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Title: Language : what it's for and why we have it
Author: Webster, Annie Jane
ISNI:       0000 0004 7971 7548
Awarding Body: Oxford Brookes University
Current Institution: Oxford Brookes University
Date of Award: 2019
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In this thesis, I agree with the notion that human natural languages are underpinned by an innate faculty of language which predisposes us to acquire the structural aspects of language. Theories pertaining to its primary function, however, are lacking as they are either out of touch with the bigger picture of human social life (Berwick and Chomsky 2017) or, if they do embrace this, they are met with challenges from evolutionary and communication theory (Pinker and Bloom 1990; Jackendoff 2002). In order to give a more satisfactory evolutionary account of the faculty of language, I propose that we take inspiration from the alternative view that natural languages are social entities which are wholly learnt and exist to improve human cooperation and social living (Tomasello 2014; Sterelny 2012). An important aspect of this view is seeing that humans have an advanced form of social cognition-that is the ability to understand that other creatures also have minds-which underpins their cooperative and communicative capabilities. I suggest, instead, that we ask what the faculty of language brings to this viewpoint. My response is that an innate linguistic structure is able to bring to mind new thoughts, ideas, or explanations in human communicative discourse and in situations where it would not be possible with just standalone words or pointing and pantomime. In more technical terms 'the primary function of the faculty of language is to make relevant what is not salient in communicative discourses'. The faculty of language, thus, introduces a new paradigm to human communication and social living. In conclusion, we will appreciate that an approach which integrates valuable lessons from viewpoints that are usually diametrically opposed provides a picture of language evolution that is more holistic and streamlined. My theory, therefore, appreciates and combines our understanding of linguistic structure, social cognition, human communication, and evolution in a way that is not seen in either of the theories that precede it.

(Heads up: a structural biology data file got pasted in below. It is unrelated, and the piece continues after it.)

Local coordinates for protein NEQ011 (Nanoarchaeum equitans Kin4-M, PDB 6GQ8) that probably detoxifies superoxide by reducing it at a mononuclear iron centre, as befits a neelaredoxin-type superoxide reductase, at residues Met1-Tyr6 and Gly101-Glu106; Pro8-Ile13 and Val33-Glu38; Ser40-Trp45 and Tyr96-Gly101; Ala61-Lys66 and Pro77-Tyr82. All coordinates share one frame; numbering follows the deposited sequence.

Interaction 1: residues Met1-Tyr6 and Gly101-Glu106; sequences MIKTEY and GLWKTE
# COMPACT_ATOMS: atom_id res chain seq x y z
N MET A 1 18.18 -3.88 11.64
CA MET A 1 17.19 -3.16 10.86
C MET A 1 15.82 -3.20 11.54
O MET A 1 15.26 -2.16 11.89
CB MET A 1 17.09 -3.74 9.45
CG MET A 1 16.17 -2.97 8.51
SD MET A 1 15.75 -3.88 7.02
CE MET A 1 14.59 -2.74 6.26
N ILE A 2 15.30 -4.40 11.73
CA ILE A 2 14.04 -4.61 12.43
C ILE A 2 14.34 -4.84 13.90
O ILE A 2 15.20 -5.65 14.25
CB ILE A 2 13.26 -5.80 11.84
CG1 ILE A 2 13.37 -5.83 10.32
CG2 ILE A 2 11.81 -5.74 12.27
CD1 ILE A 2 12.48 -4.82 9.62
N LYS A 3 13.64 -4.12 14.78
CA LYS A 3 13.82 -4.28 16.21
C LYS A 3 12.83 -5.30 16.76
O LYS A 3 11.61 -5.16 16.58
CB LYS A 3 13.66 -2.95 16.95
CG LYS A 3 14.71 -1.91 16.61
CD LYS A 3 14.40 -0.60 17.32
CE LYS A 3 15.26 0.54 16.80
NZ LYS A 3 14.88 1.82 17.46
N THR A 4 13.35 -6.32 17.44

Supervisor: Cain, Mark ; Boulter, Stephen Sponsor: Not available
Qualification Name: Thesis (Ph.D.) Qualification Level: Doctoral